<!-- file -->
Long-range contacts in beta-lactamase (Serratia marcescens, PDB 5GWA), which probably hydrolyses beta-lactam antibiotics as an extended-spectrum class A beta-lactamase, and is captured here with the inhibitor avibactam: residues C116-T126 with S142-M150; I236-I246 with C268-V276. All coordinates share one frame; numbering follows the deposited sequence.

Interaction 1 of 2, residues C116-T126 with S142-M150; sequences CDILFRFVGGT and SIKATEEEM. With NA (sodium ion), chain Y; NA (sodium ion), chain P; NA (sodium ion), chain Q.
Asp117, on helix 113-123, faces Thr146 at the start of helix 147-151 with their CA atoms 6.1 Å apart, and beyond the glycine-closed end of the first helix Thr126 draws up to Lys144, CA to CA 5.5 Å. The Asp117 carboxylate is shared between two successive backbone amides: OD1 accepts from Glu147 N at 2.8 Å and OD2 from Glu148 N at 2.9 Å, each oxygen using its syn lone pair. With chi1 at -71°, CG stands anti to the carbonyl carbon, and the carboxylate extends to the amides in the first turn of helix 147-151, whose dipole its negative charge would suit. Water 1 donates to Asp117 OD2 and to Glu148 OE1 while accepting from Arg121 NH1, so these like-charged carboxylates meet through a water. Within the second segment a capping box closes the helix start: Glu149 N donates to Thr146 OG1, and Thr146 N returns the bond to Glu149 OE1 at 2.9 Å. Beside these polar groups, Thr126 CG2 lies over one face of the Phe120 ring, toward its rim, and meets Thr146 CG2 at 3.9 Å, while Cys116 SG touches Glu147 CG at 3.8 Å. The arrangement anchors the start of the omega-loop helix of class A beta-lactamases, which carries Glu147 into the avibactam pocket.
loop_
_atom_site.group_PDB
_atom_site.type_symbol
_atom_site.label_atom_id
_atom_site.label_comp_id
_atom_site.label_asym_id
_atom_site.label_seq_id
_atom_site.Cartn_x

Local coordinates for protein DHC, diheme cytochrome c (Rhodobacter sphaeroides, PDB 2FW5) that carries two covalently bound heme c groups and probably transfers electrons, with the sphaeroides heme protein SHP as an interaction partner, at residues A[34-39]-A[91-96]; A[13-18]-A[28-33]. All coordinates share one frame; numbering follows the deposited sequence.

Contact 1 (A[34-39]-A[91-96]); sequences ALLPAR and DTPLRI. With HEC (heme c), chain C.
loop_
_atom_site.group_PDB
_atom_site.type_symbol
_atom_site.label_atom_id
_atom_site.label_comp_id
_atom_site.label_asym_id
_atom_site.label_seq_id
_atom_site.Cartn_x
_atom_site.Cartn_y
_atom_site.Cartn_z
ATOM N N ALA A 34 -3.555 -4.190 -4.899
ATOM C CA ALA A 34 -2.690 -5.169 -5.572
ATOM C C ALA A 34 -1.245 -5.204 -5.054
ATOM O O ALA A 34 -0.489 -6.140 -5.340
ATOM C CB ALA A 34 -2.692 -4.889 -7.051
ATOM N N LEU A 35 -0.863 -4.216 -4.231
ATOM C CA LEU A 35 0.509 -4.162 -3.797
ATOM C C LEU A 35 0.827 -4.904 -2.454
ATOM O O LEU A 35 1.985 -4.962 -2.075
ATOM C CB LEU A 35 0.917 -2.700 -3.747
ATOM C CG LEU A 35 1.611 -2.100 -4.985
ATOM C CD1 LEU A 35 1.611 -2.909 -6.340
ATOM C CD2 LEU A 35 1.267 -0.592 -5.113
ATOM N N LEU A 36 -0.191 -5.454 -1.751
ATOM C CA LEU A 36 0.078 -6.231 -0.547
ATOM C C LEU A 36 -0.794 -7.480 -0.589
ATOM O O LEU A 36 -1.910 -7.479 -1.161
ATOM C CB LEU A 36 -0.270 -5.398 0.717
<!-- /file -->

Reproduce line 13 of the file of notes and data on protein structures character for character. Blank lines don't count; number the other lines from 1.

Contact 1 (A[34-39]-A[91-96]); sequences ALLPAR and DTPLRI. With HEC (heme c), chain C.